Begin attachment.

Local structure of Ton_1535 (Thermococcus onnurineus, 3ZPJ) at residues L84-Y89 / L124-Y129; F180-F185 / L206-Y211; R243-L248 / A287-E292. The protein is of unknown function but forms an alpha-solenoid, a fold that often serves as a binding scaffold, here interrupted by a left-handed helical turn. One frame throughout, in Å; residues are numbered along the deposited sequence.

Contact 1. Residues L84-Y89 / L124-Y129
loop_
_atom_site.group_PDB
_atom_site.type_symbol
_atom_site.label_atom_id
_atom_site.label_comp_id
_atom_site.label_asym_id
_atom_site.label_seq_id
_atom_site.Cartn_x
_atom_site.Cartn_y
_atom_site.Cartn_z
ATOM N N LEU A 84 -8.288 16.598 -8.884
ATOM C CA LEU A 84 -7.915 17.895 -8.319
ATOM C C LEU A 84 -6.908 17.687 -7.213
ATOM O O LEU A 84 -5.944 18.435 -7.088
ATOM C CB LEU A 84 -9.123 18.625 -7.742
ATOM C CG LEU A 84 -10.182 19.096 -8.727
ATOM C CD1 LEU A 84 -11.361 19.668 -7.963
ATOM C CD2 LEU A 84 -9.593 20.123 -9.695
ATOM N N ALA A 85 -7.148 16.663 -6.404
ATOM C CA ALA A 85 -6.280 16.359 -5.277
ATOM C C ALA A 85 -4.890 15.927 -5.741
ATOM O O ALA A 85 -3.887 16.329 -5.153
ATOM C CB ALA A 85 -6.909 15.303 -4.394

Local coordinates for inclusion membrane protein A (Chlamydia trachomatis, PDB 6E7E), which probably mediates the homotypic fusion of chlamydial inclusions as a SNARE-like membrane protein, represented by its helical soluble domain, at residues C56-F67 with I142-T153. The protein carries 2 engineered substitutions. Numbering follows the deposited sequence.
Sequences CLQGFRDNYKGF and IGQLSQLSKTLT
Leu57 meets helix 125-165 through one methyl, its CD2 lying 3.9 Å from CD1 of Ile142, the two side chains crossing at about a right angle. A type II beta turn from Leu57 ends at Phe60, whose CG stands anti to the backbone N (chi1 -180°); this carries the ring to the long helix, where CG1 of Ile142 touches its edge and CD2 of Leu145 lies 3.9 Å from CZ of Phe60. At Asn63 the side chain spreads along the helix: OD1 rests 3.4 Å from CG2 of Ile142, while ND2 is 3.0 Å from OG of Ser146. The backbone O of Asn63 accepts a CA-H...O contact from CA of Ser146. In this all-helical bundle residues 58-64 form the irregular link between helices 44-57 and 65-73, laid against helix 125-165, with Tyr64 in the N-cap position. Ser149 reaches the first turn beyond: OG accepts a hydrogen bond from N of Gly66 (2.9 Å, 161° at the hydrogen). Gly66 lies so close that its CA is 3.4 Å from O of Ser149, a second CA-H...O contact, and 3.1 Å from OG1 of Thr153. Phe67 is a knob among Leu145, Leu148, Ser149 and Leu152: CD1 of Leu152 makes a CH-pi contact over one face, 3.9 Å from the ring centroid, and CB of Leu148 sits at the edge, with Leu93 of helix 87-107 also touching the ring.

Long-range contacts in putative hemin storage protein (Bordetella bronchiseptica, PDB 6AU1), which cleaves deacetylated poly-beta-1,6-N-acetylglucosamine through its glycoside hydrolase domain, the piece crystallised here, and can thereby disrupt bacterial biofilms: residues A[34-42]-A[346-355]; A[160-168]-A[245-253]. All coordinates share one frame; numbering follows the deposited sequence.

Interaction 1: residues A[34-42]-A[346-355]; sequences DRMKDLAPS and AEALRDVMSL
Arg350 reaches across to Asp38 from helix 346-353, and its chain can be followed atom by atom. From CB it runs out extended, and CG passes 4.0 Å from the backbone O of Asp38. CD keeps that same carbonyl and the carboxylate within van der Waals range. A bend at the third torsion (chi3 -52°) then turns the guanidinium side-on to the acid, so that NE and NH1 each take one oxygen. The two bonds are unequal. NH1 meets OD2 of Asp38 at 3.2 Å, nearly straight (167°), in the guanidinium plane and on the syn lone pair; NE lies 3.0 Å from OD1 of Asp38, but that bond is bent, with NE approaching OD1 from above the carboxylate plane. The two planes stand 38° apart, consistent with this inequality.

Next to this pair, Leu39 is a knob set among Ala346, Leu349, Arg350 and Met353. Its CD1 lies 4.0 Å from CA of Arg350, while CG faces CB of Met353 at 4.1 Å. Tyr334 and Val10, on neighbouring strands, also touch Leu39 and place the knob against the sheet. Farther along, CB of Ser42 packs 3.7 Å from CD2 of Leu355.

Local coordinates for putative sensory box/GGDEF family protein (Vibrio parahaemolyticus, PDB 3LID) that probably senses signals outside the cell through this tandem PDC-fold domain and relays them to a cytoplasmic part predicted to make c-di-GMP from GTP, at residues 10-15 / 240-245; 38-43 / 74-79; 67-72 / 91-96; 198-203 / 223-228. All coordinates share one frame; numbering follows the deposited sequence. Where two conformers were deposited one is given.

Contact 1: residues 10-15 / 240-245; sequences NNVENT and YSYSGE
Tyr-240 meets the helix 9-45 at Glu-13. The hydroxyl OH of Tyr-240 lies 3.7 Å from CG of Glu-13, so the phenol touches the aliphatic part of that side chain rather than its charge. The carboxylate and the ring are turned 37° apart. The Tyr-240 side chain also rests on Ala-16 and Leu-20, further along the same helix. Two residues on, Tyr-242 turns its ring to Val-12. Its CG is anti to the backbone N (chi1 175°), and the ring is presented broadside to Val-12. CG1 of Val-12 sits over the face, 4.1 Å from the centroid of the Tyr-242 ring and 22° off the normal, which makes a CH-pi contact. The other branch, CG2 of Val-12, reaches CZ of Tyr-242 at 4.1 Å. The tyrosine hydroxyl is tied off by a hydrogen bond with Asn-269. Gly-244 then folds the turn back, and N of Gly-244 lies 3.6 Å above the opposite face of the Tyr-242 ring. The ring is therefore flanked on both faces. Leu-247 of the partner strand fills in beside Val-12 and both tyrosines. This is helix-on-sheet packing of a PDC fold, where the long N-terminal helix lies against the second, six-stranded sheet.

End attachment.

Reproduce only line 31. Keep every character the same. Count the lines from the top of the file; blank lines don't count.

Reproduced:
Arg350 reaches across to Asp38 from helix 346-353, and its chain can be followed atom by atom. From CB it runs out extended, and CG passes 4.0 Å from the backbone O of Asp38. CD keeps that same carbonyl and the carboxylate within van der Waals range. A bend at the third torsion (chi3 -52°) then turns the guanidinium side-on to the acid, so that NE and NH1 each take one oxygen. The two bonds are unequal. NH1 meets OD2 of Asp38 at 3.2 Å, nearly straight (167°), in the guanidinium plane and on the syn lone pair; NE lies 3.0 Å from OD1 of Asp38, but that bond is bent, with NE approaching OD1 from above the carboxylate plane. The two planes stand 38° apart, consistent with this inequality.